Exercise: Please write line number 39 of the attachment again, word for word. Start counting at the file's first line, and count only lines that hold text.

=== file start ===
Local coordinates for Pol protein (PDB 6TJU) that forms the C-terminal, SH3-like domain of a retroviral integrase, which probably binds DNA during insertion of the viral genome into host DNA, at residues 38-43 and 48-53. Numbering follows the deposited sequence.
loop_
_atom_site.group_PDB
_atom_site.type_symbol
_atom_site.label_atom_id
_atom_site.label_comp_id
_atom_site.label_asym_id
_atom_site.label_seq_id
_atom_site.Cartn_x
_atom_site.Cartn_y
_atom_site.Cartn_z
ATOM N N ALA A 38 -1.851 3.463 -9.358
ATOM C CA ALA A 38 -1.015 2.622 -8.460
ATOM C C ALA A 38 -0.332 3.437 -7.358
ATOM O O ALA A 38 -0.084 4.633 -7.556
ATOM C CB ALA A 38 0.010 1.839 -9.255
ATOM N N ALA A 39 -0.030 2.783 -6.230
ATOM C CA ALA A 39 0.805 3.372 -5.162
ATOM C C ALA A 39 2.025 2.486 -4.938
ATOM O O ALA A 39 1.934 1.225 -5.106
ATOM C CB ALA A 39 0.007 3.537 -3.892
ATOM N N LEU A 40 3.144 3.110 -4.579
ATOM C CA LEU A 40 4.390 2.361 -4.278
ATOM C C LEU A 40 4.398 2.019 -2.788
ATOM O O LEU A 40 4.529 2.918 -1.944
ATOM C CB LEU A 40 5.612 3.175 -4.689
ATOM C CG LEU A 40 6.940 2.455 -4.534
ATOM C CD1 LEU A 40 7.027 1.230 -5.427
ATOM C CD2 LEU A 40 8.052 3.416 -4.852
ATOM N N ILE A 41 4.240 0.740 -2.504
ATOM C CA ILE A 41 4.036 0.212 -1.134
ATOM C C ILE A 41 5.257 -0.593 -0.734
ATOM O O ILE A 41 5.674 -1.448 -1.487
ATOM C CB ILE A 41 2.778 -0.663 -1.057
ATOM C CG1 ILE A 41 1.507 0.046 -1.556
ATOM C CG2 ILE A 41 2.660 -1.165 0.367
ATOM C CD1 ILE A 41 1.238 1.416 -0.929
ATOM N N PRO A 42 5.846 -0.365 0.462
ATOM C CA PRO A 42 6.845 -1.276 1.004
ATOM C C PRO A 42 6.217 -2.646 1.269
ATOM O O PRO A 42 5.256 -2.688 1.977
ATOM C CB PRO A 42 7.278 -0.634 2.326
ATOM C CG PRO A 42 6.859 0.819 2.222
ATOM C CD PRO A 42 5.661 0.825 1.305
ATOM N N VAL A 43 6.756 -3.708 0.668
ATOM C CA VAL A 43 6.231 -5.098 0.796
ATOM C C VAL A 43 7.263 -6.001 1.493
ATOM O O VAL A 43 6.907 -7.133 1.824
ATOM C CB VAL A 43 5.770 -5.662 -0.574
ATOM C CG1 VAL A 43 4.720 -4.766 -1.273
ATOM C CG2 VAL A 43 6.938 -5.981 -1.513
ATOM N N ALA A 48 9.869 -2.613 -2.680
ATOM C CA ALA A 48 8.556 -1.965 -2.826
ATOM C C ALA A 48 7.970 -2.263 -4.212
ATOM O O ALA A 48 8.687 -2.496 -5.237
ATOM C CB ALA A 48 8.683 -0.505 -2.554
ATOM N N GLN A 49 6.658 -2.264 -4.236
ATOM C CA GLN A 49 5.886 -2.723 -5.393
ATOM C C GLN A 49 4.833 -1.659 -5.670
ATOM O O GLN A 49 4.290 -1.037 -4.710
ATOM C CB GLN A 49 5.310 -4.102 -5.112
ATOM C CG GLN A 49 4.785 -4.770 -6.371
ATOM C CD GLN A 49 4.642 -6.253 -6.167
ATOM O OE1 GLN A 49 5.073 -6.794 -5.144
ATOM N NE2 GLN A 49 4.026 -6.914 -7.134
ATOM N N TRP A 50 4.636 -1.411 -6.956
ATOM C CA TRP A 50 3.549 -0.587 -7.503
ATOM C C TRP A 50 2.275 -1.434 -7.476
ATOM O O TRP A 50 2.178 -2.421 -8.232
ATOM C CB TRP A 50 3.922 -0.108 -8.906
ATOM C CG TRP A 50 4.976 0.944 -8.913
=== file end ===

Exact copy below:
ATOM C CA PRO A 42 6.845 -1.276 1.004